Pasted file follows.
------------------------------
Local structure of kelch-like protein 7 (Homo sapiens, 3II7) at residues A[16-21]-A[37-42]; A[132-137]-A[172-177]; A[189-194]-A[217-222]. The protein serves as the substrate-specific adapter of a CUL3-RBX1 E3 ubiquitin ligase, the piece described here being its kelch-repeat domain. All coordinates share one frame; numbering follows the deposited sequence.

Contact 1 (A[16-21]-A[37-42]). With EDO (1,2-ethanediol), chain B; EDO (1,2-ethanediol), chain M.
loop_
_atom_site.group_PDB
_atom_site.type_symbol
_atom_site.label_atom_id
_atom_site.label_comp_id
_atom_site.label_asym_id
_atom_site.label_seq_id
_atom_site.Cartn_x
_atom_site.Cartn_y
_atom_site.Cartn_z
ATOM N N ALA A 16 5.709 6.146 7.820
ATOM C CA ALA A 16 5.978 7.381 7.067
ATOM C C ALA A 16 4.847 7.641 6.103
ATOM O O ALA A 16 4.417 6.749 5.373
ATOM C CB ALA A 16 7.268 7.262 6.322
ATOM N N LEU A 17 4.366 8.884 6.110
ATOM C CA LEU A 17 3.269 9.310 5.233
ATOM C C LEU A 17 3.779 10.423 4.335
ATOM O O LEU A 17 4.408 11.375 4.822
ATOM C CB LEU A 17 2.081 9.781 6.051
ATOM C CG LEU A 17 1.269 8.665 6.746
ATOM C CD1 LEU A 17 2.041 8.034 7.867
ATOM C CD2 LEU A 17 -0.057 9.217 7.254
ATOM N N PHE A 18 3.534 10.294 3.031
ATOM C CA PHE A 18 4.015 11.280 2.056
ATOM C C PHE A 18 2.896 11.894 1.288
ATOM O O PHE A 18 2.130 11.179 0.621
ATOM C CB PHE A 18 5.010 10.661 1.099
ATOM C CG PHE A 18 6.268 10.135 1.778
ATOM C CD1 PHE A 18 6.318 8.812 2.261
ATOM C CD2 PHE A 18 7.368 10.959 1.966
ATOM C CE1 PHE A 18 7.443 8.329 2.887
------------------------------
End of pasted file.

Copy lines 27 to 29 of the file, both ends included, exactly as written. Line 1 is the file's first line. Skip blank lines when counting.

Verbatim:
ATOM C CA PHE A 18 4.015 11.280 2.056
ATOM C C PHE A 18 2.896 11.894 1.288
ATOM O O PHE A 18 2.130 11.179 0.621